Wednesday, August 30, 2006
Sounds familiar? Welcome to the world of ironies. I have faced this question from many different people at different times, with the reason behind such an outburst ranging from not being able to fix a printer to not being able to debug a program in Matlab. The trouble is, it is not just worth trying to make someone understand that the word 'computer' stretches beyond what you commonly perceive as your Desktop machine or your favourite laptop.
I was a PC-doctor in my hostels. Which meant that when anyone had a problem with their computer: such as non-booting, bizzare graphics resolutions, no sound, or even programs gone haywire, I was summoned. Of course it took some cajoling (like a free tea at the night canteen --- or the promise at least) to get me there. At other times, the problem itself seemed so interesting (like a program that... well, umm.... never mind) that I went and investigated. And of course, there was always this bunch of new converts to Linux who used to look up to me as some sort of a guru (thanks to the sys admin and webmaster positions I held :) ) and so setting up Linux servers, DNS, Samba: you name it, and I had a full block of people to dictate terms to :D
But then there are certain things that I am not supposed to know, and if I do know them, it is my credit and not my duty. I initially used to hate people who scowled and scampered off when they learnt that I could not help them debug a Matlab program (it used to be so pricking you know!). But now I tend to laugh at them, give a condescending smile and say, "Oh, I guess I never learnt it". Sorry to break your heart, sweetheart! Printer paper jams? Printer driver not working? Wrong display driver? Did you read the frigging manual that came with the main-board, dude?? I swear, one guy actually had just thrown away his motherboard CD because he did not have space in his CD-case!! He still had his internet working, though: so I could fix it by finding the exact model of his graphics card by the Motherboard carton :O
The moments of glory come with this little portfolio as well: like when I went into this cyber cafe with my mom and fixed that guy's sound card because I wanted to hear some songs, and the man went ballistic on having saved 200 bucks! :D Or when my experience with the linux PCs equipped me to fix my lab at the university, so that the professor came and told me in person, "I am happy with the way the lab is shaping up -- good job!" :) It always feels good to be able to fix a problem, it is like a little puzzle you solve and someone else smiles in happiness that his/her stuff works!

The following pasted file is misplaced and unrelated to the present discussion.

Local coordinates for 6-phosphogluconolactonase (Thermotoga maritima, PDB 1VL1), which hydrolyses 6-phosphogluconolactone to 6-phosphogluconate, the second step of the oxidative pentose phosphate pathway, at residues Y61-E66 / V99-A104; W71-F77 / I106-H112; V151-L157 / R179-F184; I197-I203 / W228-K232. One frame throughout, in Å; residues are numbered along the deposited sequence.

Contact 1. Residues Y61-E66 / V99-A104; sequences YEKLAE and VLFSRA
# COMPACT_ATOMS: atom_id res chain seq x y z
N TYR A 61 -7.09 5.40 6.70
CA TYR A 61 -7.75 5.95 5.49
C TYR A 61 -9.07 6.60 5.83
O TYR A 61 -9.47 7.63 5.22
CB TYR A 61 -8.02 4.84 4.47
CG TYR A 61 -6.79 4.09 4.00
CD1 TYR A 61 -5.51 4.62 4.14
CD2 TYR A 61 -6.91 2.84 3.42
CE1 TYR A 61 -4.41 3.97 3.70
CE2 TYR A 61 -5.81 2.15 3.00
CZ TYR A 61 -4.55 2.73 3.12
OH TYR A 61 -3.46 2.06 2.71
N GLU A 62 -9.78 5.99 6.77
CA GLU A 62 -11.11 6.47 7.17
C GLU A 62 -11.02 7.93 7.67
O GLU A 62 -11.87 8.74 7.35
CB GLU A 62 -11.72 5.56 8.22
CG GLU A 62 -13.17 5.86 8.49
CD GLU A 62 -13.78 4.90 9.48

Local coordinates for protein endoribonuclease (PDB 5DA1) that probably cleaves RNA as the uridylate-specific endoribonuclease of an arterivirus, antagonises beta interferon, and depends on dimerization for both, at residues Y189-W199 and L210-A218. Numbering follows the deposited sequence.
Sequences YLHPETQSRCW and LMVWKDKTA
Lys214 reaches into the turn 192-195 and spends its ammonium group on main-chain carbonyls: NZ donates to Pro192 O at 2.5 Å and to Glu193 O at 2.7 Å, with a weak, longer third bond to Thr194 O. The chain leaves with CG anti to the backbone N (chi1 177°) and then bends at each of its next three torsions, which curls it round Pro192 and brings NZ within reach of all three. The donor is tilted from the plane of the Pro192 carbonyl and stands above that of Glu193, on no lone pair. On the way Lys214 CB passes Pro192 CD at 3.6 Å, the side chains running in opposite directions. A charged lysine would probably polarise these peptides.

So, here is what I have to say to everyone who has a future computer problem and wishes to consult me: one, I will drink at least one cup of tea or coffee on the job (or so you must promise). Two: I cannot guarantee that I will be able to solve it, I can try (although I have a high success rate). Three, and most important: everything you know as a computer is not the end of it: don't drop two notches in my rating of your intelligence by asking, "Can you fix even this? You are a computer engineer!!"
Saturday, August 26, 2006
I had come back from my lab, when my roomie suggested, "Lets go play something". We had a basketball at home, and so that was picked, another interested guy found from another apartment and off we went into the evening campus! Deserted-looking streets, dim white lights in the sideways and warm dry winds greeted us as we passed so many imposing buildings and shiny marked-out roads in the car. Once parking was taken care of, we headed for the university basketball grounds. But then classes have not really begun, and so the whole of the university is still under some sort of slumber. The basketball grounds were closed, the flood-lights turned off and there was no-one around as far as we could see. Well, almost no-one around, since there were people jogging around a synthetic track surrounding a green grassy field.
"Yes, a field!!", we thought, and headed off into it. The basketball became a football, and in the dim lights from the white lamps shining around the track, we started hitting it around. Never mind the deflated pump on the ball or the carpet-thick grass that virtually wiped off any bounce, the fun was in the shooting around anyway! So after some 30 minutes of mid-air heroics and extreme efforts to get the ball to swing and fly through the air, we felt tired and decided to move off.
The huge stadium in the campus had always been attractive, but the testing of the newly installed largest HD screen and scoreboard in the US hooked us in. The flashing colours on the entire board cast weird glows in the entire stadium, and we walked in through the parking lot to catch a better view. Just as we were going in, someone noticed a sign that said that the juggling sessions were in some room at the 3rd floor (yeah the stadium has 11 floors of access :) ). So we thought we'd have a dekko at the place to see how things were, and then go up to the roof.